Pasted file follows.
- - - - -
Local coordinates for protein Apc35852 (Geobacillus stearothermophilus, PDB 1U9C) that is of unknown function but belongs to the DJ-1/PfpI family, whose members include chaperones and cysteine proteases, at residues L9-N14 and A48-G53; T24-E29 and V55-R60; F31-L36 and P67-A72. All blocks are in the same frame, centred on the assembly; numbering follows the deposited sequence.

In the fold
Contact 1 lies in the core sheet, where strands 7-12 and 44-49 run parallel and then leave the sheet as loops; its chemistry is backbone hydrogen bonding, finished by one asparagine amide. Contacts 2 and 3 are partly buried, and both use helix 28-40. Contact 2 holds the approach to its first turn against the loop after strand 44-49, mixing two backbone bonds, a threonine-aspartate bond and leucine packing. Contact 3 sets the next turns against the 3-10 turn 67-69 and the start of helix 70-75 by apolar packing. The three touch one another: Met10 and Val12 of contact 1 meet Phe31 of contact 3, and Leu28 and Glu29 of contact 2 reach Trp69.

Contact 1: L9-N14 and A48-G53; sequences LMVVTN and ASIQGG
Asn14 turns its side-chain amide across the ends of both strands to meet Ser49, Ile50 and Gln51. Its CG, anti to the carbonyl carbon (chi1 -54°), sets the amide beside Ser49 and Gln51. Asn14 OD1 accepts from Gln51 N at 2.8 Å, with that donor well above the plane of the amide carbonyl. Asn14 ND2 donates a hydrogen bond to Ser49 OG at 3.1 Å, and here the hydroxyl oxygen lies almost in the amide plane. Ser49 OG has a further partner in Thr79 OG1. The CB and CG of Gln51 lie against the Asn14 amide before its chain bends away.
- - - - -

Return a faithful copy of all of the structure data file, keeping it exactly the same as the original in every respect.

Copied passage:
Local coordinates for protein Apc35852 (Geobacillus stearothermophilus, PDB 1U9C) that is of unknown function but belongs to the DJ-1/PfpI family, whose members include chaperones and cysteine proteases, at residues L9-N14 and A48-G53; T24-E29 and V55-R60; F31-L36 and P67-A72. All blocks are in the same frame, centred on the assembly; numbering follows the deposited sequence.

In the fold
Contact 1 lies in the core sheet, where strands 7-12 and 44-49 run parallel and then leave the sheet as loops; its chemistry is backbone hydrogen bonding, finished by one asparagine amide. Contacts 2 and 3 are partly buried, and both use helix 28-40. Contact 2 holds the approach to its first turn against the loop after strand 44-49, mixing two backbone bonds, a threonine-aspartate bond and leucine packing. Contact 3 sets the next turns against the 3-10 turn 67-69 and the start of helix 70-75 by apolar packing. The three touch one another: Met10 and Val12 of contact 1 meet Phe31 of contact 3, and Leu28 and Glu29 of contact 2 reach Trp69.

Contact 1: L9-N14 and A48-G53; sequences LMVVTN and ASIQGG
Asn14 turns its side-chain amide across the ends of both strands to meet Ser49, Ile50 and Gln51. Its CG, anti to the carbonyl carbon (chi1 -54°), sets the amide beside Ser49 and Gln51. Asn14 OD1 accepts from Gln51 N at 2.8 Å, with that donor well above the plane of the amide carbonyl. Asn14 ND2 donates a hydrogen bond to Ser49 OG at 3.1 Å, and here the hydroxyl oxygen lies almost in the amide plane. Ser49 OG has a further partner in Thr79 OG1. The CB and CG of Gln51 lie against the Asn14 amide before its chain bends away.